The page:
Wednesday, December 29, 2004
Chapter 19 breaks out into songs of praise and adoration. We learned in 17:12-14 that the beast, and the kings allied with him, make war upon Christ. Now in 19:11-21 we see Christ coming forth from heaven in judgment to overthrow them. Here is the second coming of Christ and the end of the present age (cf. 2 Thess 1:6-8).
Unless there are good reasons to the contrary, we must assume that the events of 20:1-6 follow immediately upon those of ch. 19. It is reasonably clear that the author intended a continuous narrative in chs. 18-20. These chapters describe the destruction of Babylon, the marriage of the Lamb, the victorious return of Christ and his victory over his enemies. These enemies constitute a triumvirate of evil—the beast, the false prophet, and Satan. These 3 are closely linked in ch. 13 and ch.16:13. The destruction of the beast and false prophet is narrated in 19:17-21, and the destruction of Satan, the last of the evil triumvirate and their inspirer, is described in ch. 20. The destruction of Satan is accomplished in two stages: (1) he is first bound and incarcerated in the bottomless pit for 1,000 years that he might deceive the nations no more (20:3) as he had done through the beast and false prophet; (2) he is cast into the lake of fire after the 1,000 years, the same place to which the beast and false prophet were consigned 1,000 years previously.
The new heaven and new earth are depicted in 21:1, 3 and the description of the holy city, the new Jerusalem, is given in 21:2, 9. What 5 things are said of the city in v.2 which distinguish it from the cities of this world? Whose voice is heard in vss 5-8 and what does it graciously offer? What is its solemn warning? The vision of the city of God is a symbolic picture expressing spiritual realities (21:9-21). Thus, the size of the city (21:16) expresses the same thought as the phrase “which no man could number” in 7:9. The shape of the city suggests its perfection of design and permanence; the gold and precious suggest its brilliance and perfection of quality, etc., etc.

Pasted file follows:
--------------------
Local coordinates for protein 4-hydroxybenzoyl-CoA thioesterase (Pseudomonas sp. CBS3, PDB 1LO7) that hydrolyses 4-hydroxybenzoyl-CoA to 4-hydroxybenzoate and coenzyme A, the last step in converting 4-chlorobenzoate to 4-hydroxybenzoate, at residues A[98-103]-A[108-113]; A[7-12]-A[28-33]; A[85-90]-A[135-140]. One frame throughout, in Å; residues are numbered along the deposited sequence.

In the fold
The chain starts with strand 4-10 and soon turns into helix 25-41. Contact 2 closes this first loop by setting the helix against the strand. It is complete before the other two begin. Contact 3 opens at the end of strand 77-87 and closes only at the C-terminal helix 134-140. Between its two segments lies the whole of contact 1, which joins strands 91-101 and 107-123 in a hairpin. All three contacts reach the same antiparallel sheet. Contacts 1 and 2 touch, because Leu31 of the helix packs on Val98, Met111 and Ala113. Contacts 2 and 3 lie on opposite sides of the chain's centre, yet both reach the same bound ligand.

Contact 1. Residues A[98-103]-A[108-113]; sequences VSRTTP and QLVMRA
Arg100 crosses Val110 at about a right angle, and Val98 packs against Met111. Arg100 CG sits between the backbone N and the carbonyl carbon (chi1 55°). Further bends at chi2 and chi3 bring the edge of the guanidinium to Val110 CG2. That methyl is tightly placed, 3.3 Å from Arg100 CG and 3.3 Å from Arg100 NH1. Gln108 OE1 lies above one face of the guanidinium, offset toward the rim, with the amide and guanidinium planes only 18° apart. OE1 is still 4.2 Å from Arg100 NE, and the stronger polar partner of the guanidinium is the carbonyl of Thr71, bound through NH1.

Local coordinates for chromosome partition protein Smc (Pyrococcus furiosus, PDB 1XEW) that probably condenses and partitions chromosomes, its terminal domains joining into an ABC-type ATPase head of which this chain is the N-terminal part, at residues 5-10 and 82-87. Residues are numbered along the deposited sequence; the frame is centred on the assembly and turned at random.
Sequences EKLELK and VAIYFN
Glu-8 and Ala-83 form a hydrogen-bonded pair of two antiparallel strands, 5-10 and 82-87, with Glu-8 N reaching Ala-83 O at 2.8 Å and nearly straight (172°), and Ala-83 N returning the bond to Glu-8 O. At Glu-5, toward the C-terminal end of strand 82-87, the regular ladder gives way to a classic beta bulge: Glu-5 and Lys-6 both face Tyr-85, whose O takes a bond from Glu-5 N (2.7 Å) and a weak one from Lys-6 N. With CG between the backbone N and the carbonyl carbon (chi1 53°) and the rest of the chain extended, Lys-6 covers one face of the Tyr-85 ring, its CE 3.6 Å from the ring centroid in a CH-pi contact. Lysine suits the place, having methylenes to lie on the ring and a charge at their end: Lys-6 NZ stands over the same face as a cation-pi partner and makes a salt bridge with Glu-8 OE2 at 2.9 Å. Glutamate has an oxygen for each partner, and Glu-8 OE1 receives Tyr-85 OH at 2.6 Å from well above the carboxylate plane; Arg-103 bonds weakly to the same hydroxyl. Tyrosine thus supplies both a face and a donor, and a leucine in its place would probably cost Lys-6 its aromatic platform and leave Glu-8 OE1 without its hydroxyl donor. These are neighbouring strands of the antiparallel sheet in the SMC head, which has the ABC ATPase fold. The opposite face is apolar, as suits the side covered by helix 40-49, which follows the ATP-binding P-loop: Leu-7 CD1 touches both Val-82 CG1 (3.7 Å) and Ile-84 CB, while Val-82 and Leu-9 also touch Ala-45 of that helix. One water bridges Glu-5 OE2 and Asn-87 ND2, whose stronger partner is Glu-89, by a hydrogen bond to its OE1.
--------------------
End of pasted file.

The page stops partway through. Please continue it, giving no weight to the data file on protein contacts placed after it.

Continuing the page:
This is the better city for which we followers of Jesus Christ aspire. And so we say with John, “Amen. Come, Lord Jesus!”
The author returns to continue the forward progress of the narrative. Chs. 15-16 present the outpouring of the seven bowls of wrath. How does this series relate to the preceding series of seals and trumpets? The bowls of wrath develop out of and constitute the seventh trumpet. The 7th trumpet is the 3rd woe, and the 3rd woe must be the “7 last plagues” or the bowls of wrath.
Like the 7th seal and the 7th trumpet, the 7 bowls of wrath bring us to the second coming, the time of the climactic and final outpouring of God’s wrath. Note that the 6th bowl makes explicit mention of Armageddon (16:16), the 7th bowl of the fleeing away of the islands and the mountains (cf. 6:12-17 and the 6th seal). Note also how the 7th in each series bears similarities to each other that relate them all to the end. The three series control the forward movement of the book’s action.
Ch. 17 presents the city Babylon as the great prostitute, a symbol for apostate world civilization and culture supported by demonic world rule (1st beast) and false religion (2nd beast). She is world civilization and culture under the demonic control of lust, love of gain, pride and corruption. Contrast this woman and her brood with the woman of ch. 12 and her seed (cf. 17:1-6 and 12:17). Note that 2 different meanings are assigned to the heads of the beast. Also note the difference between the heads and the horns. It seems that the horns arise later than the 7 kings and belong to the time of the end. The author intends to show the doom of Babylon. What suggests the future of those who are her destroyers?
Ch. 18 details the destruction of Babylon. What 2 aspects of Babylon’s destruction do the messages of the 2 angels emphasize? Who laments Babylon’s fall? Why do they mourn—i.e., what was the cause of their lament? Note the difference between the points of view of heaven and of the world. Cf. Isa 13; 47; Jer 1; 51; Eze 27. What does the action of the angel in 18:21 suggest regarding God’s purpose towards Babylon (note how many times “no more” appears in vss 21-24). No more will the city of wickedness shed its evil.
Tuesday, December 28, 2004
The first part of ch. 11 deals with the Church as God’s sanctuary (11:1-2) and the 2 prophets of the end time bearing witness in the world (11:3-13). The “measuring” is to mark out what is to be preserved (God’s people). The identity of the 2 prophets is debated but this should not hide from us the fact that their ministry, suffering, death and ultimate triumph is securely under the control of God’s will. Note the interlocking imagery of “forty two months” (11:2) = “1260 days” (11:3; 12:6) = “time, times and half a time” (12:14). The second part of ch. 11 deals with the time of the end (11:14-19). The 7th trumpet is now sounded (11:15). The announcement is made that the kingdom of the world has now become the kingdom of our Lord and of his Christ, and he shall reign forever and ever. In spite of the wrath of the nations, who triumphs in the end?